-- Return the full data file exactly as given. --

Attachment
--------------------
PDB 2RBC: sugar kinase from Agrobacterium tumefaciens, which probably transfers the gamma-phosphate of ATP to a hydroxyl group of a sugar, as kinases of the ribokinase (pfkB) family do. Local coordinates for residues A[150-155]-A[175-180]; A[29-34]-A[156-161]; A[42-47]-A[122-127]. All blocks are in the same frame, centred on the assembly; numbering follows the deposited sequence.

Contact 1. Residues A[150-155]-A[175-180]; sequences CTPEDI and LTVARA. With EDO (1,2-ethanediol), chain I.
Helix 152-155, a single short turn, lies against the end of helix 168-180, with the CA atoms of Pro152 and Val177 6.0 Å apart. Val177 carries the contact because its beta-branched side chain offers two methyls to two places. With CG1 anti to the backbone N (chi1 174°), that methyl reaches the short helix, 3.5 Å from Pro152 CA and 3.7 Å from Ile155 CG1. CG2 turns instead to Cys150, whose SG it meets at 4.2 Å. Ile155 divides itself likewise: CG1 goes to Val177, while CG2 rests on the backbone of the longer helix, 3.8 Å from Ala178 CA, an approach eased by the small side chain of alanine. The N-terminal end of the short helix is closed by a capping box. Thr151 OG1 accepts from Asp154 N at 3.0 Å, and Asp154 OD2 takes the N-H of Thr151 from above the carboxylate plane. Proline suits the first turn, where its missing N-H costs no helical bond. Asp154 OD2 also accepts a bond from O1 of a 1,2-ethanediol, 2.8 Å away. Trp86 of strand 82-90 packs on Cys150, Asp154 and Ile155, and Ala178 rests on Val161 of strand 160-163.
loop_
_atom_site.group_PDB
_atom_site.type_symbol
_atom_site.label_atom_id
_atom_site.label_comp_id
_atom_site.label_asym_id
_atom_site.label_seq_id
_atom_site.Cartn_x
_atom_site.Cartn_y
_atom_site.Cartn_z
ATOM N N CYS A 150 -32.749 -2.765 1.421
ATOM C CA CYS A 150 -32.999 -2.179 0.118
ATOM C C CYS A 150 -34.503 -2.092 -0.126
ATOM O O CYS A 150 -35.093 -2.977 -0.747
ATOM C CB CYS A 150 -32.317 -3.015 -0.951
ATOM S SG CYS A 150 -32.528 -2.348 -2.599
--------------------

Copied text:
PDB 2RBC: sugar kinase from Agrobacterium tumefaciens, which probably transfers the gamma-phosphate of ATP to a hydroxyl group of a sugar, as kinases of the ribokinase (pfkB) family do. Local coordinates for residues A[150-155]-A[175-180]; A[29-34]-A[156-161]; A[42-47]-A[122-127]. All blocks are in the same frame, centred on the assembly; numbering follows the deposited sequence.

Contact 1. Residues A[150-155]-A[175-180]; sequences CTPEDI and LTVARA. With EDO (1,2-ethanediol), chain I.
Helix 152-155, a single short turn, lies against the end of helix 168-180, with the CA atoms of Pro152 and Val177 6.0 Å apart. Val177 carries the contact because its beta-branched side chain offers two methyls to two places. With CG1 anti to the backbone N (chi1 174°), that methyl reaches the short helix, 3.5 Å from Pro152 CA and 3.7 Å from Ile155 CG1. CG2 turns instead to Cys150, whose SG it meets at 4.2 Å. Ile155 divides itself likewise: CG1 goes to Val177, while CG2 rests on the backbone of the longer helix, 3.8 Å from Ala178 CA, an approach eased by the small side chain of alanine. The N-terminal end of the short helix is closed by a capping box. Thr151 OG1 accepts from Asp154 N at 3.0 Å, and Asp154 OD2 takes the N-H of Thr151 from above the carboxylate plane. Proline suits the first turn, where its missing N-H costs no helical bond. Asp154 OD2 also accepts a bond from O1 of a 1,2-ethanediol, 2.8 Å away. Trp86 of strand 82-90 packs on Cys150, Asp154 and Ile155, and Ala178 rests on Val161 of strand 160-163.
loop_
_atom_site.group_PDB
_atom_site.type_symbol
_atom_site.label_atom_id
_atom_site.label_comp_id
_atom_site.label_asym_id
_atom_site.label_seq_id
_atom_site.Cartn_x
_atom_site.Cartn_y
_atom_site.Cartn_z
ATOM N N CYS A 150 -32.749 -2.765 1.421
ATOM C CA CYS A 150 -32.999 -2.179 0.118
ATOM C C CYS A 150 -34.503 -2.092 -0.126
ATOM O O CYS A 150 -35.093 -2.977 -0.747
ATOM C CB CYS A 150 -32.317 -3.015 -0.951
ATOM S SG CYS A 150 -32.528 -2.348 -2.599